The Salina Journal from Salina, Kansas on May 14, 1995 · Page 44
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The Salina Journal from Salina, Kansas · Page 44

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Salina, Kansas
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Sunday, May 14, 1995
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Page 44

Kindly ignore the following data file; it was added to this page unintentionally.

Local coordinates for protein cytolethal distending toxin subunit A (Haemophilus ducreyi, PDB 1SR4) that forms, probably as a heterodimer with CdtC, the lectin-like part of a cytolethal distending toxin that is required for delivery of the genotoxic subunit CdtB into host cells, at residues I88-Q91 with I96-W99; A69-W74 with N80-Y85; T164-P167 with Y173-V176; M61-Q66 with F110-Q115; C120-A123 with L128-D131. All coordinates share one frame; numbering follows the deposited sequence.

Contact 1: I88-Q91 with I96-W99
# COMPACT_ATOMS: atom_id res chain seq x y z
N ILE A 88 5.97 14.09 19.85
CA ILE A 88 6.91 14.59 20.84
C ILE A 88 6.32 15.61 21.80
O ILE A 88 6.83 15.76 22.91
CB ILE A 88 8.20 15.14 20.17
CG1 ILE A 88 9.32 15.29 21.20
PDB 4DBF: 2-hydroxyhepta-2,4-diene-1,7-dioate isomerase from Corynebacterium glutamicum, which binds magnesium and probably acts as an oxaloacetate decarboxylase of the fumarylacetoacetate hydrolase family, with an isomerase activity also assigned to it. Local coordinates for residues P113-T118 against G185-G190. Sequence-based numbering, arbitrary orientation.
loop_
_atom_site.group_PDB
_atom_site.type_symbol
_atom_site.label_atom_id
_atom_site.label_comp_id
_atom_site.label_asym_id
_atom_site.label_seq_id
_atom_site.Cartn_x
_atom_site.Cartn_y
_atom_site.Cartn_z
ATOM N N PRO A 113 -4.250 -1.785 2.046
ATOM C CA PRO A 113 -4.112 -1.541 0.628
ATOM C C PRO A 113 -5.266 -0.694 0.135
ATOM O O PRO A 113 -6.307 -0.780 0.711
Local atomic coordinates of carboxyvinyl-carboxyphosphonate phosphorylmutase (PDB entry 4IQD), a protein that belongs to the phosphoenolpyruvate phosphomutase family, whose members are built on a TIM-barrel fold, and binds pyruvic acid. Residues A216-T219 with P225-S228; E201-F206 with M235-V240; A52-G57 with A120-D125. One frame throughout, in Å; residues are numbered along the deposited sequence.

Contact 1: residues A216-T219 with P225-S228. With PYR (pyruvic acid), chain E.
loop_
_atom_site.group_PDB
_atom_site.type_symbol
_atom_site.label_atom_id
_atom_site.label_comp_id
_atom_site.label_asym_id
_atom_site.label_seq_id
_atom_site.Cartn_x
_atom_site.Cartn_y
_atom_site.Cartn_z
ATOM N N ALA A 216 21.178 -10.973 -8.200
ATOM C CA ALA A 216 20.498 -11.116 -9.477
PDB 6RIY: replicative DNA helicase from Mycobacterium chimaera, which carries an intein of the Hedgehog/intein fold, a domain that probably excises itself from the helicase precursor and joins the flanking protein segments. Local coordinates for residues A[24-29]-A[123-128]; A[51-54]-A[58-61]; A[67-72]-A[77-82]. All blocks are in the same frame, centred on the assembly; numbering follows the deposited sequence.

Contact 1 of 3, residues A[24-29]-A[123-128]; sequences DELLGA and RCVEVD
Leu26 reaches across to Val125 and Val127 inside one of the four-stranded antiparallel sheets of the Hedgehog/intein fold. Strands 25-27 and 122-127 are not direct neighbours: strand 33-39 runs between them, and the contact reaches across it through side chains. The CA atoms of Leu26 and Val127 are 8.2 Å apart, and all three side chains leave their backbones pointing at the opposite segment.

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for the 'The X-Files' keeps even jaded viewers on the edge of their couches. Here's a sweeps-month look at TV's scariest show. BY JIM SEXTON CONSIDER THESE RECENT NEWS ITEMS: • A parasite infects the water supply of a large city; 400,000 people become ill and 100 die. The parasite later is found in the water of other cities. • A flesh-eating virus kills a 71-year-old woman by entering her body through a small cut. An 8-year- old boy, weakened by measles, contracts it and dies. • An investigation reveals secret government experiments in which terminally ill patients were unknowingly exposed to high levels of radiation. Now consider these episodes of The X-Files: • Investigating the deaths of crew members, FBI agents discover bacteria in a ship's drinking water that cause humans to age one year an hour. more prescient. "Our sense of fear is increasing," says Kenneth Manges, 39, a Cincinnati psychologist (and X-Files fan) who specializes in treating people with post-traumatic stress syndrome. "People are afraid of • Scientists die studying ice samples in the arctic. Agents learn the scientists had discovered deadly prehistoric parasites. • The agents uncover a Marine Corps —, , , experiment conducted in Vietnam in llUJSnOWS which soldiers were surgically deprived of »tth DhraSfiS — v ' ruses ' they're afraid of getting sleep to make them fierce. v.«uui pu cues AIDS, they're afraid of the more If CV«.>,, I-.;* It — V !?.•/«« l rt ~l,,, « IA + 1M,~ * | nA tfllfn 1C !~*~ — * -* :_,. mC 4...L.n«milyxc>io " AnH out there' and Trust no one' — av*aimg uiw aiuiiiug uut UL inciii uy laiuiig • • • • • papcrDciCKS were ciuuui ucaiii am* real science and stretching it to extremes. efflDOdy tnC Spirit near-death experiences. The No. 2 The show, on Fridays at 9 p.m. ET, fol- O f «.U p f jmpc hardcover book, The Hot Zone, and lows the exploits of FBI agents Fox Mulder unica (played by David Duchovny, 34) and Dana Scully, If Fox's hit The X-Files looks a lot like today's most chilling headlines, that's by design. This moody, mysterious Twilight Zone for the '90s is grabbing viewers and scaring the stuffing out of them by taking resistant strains of tuberculosis." And apparently they're fascinated by those possibilities. Three of last month's top five Afew York Times non-fiction paperbacks were about death and Scare tactics: Many It-Files' are left unresolved, letting viewers speculate about the (Gillian Anderson, 26) who investigate supernatural phenomena and visits by extraterrestials. In another era, The X-Files might seem like strange sci-fi. But at a time when AIDS and deadly nerve-gas attacks have entered the the realm of polite dinner conversation, the show often feels like real- life drama, just as scary as the evening news. Its timing couldn't be one of the nation's hottest movies, Outbreak, deal with killer viruses on the loose. "The X-Files plays upon the fears of the "90s," says Hayden Dawson, 25, a student in Sacramento who co-directs the X-Files fan club. "They raise questions about areas we're just starting to get scared about." Indeed, with Russia no longer the bogeyman of old, and nuclear destruction an '80s flashback, we live in a time that may be the age of personal fear. Today our dreads could fit under a microscope — and into an hour-long TV drama. Now in its second season, The X-Files is TV's fastest-growing show, with ratings up 44 percent since last year. It's the No. 1 Friday show among adults 18-49 (No. 23 out of 129 shows overall with that age group) and is seen in 60 countries. Critical acclaim has followed: The X-Files beat ER and 4 USA WEEKEND • Muy 12-1-1, 1W5 COVER AND COVER STORY PHOTOGRAPHS BY MICHAEL GRECCO

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